Ali, Asghar. “Islam, Women, and Gender Justice” in Islam Women and Gender Justice. New Delhi: Gyan Publishing House, 2001.Asghar Ali is trained in commentary on Quran, hadith, and Islamic jurisprudence. He has authored over 40 books, including Islam and Its Relevance to Our Age and Rights of Women in Islam, and is known for his work on liberation theology in Islam. A staunch advocate of human rights, justice, and equality, he is the founding Chairman of Asian Muslim Action Network (AMAN), the purpose of which is to promote human rights and inter-faith understanding in Asia; he is also the director of the Indian Institute of Islamic Studies, which promotes peace through research and studies from human rights perspectives.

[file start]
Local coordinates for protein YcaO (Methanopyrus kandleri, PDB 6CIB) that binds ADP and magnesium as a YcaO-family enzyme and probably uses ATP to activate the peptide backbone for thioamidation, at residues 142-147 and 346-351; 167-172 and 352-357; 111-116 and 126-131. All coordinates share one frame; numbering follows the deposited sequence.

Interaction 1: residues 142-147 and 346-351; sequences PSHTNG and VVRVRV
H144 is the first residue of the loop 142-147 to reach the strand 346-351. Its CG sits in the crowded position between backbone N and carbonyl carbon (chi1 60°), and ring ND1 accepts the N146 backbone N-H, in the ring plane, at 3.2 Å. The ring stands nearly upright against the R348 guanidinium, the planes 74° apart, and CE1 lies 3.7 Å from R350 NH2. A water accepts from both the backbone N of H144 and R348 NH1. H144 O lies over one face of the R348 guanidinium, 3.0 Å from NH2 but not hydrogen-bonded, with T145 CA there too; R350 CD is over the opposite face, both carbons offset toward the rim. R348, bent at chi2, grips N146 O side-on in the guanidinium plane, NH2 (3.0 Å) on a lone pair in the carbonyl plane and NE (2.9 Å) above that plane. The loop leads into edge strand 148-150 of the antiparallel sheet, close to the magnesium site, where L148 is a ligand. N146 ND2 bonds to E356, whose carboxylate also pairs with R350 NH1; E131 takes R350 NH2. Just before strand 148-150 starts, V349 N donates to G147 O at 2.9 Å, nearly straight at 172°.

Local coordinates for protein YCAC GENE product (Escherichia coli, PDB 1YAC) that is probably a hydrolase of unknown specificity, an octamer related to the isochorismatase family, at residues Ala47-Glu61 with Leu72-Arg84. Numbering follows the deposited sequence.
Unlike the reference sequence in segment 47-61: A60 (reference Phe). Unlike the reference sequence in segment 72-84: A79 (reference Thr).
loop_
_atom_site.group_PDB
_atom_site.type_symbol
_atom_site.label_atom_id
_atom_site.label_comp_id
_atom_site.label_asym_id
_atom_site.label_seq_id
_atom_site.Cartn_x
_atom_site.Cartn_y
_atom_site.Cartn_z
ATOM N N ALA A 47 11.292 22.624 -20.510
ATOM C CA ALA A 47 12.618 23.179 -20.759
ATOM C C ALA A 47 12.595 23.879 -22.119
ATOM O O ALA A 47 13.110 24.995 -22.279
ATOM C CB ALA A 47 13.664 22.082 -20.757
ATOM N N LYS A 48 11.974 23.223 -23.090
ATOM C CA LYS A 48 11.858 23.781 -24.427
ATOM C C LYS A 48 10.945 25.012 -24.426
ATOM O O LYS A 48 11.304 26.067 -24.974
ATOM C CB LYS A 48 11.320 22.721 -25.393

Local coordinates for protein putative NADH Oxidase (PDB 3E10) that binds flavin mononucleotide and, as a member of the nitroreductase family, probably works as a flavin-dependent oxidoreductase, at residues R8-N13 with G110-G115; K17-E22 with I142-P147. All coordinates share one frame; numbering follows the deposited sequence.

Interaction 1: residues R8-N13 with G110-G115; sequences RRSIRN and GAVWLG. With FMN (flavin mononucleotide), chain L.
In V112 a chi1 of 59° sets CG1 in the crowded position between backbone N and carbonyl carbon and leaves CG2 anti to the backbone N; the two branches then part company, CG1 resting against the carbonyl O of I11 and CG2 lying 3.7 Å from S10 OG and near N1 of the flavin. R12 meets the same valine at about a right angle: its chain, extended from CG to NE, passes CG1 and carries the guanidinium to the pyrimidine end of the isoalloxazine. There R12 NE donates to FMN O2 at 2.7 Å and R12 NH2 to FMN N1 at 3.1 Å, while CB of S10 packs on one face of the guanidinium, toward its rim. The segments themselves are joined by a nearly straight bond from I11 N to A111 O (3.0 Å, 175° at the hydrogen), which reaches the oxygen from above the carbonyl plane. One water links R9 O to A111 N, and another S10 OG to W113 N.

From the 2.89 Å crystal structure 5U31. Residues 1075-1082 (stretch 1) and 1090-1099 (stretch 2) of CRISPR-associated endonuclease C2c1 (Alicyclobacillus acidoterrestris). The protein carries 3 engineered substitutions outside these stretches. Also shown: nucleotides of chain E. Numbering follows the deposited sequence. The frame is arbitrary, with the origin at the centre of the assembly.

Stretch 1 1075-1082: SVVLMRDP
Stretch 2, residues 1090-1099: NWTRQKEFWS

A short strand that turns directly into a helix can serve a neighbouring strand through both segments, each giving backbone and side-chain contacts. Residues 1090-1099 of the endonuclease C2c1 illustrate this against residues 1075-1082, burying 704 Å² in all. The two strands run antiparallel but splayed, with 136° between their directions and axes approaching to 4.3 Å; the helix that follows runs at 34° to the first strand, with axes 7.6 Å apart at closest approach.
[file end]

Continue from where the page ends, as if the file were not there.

In his article “Islam, Women, and Gender Justice,” Ali introduces several arguments of progressive Muslim thought. His main argument is that gender justice will not be possible within Islam so long as Muslims continue accepting the current Sharia laws, which were codified during the second and third centuries after Islam’s arrival, as infallible and divine. Although the ulema (“learned,” scholars) of those centuries who constructed laws for Muslims were learned, he states, they were still humans and thus fallible – and products of their times and societies. Once Muslims begin realizing that the violence and mistreatment of Muslim women is a result of the classical interpretations of Islam and make a move towards re-interpretations, then Muslim women will be able to receive the justice that God Himself has granted them. Ali seems to suggest that if practices like triple divorce, which puts women in a profoundly difficult situation, is going to pose more harms than benefits to women and the rest of society, then it cannot be Islamic and must be re-evaluated. He insists that Quranic verse 4:34, which claims men to be the women’s “qawwamun” (often translated as “above” or “superior” or “maintainer” or “higher”), has undergone great changes in interpretations, evidence that interpretations can not only vary from person to person but may also change with time. He also believes that the burden of representing Islam properly is placed almost entirely on the Muslim woman, since the man enjoys the fruits of the woman’s restrictions.